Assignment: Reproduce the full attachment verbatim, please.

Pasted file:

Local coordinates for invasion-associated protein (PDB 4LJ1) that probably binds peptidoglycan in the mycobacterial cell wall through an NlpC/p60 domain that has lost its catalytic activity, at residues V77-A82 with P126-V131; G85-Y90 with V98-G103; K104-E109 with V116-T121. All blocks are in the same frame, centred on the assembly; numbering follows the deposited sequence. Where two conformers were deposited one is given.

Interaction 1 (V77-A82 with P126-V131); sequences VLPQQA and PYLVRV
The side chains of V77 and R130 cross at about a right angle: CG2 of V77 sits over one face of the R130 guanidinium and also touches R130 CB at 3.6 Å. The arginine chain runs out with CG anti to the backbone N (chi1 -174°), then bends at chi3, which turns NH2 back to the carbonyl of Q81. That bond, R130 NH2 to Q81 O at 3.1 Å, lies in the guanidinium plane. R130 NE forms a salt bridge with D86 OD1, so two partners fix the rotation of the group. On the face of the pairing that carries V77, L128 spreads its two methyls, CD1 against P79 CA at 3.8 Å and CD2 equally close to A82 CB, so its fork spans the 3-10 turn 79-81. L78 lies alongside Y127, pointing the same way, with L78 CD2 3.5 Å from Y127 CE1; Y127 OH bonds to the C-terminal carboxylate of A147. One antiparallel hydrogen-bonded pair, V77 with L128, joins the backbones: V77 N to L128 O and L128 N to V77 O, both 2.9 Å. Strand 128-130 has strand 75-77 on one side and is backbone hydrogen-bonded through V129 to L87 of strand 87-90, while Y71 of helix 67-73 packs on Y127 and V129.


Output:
Local coordinates for invasion-associated protein (PDB 4LJ1) that probably binds peptidoglycan in the mycobacterial cell wall through an NlpC/p60 domain that has lost its catalytic activity, at residues V77-A82 with P126-V131; G85-Y90 with V98-G103; K104-E109 with V116-T121. All blocks are in the same frame, centred on the assembly; numbering follows the deposited sequence. Where two conformers were deposited one is given.

Interaction 1 (V77-A82 with P126-V131); sequences VLPQQA and PYLVRV
The side chains of V77 and R130 cross at about a right angle: CG2 of V77 sits over one face of the R130 guanidinium and also touches R130 CB at 3.6 Å. The arginine chain runs out with CG anti to the backbone N (chi1 -174°), then bends at chi3, which turns NH2 back to the carbonyl of Q81. That bond, R130 NH2 to Q81 O at 3.1 Å, lies in the guanidinium plane. R130 NE forms a salt bridge with D86 OD1, so two partners fix the rotation of the group. On the face of the pairing that carries V77, L128 spreads its two methyls, CD1 against P79 CA at 3.8 Å and CD2 equally close to A82 CB, so its fork spans the 3-10 turn 79-81. L78 lies alongside Y127, pointing the same way, with L78 CD2 3.5 Å from Y127 CE1; Y127 OH bonds to the C-terminal carboxylate of A147. One antiparallel hydrogen-bonded pair, V77 with L128, joins the backbones: V77 N to L128 O and L128 N to V77 O, both 2.9 Å. Strand 128-130 has strand 75-77 on one side and is backbone hydrogen-bonded through V129 to L87 of strand 87-90, while Y71 of helix 67-73 packs on Y127 and V129.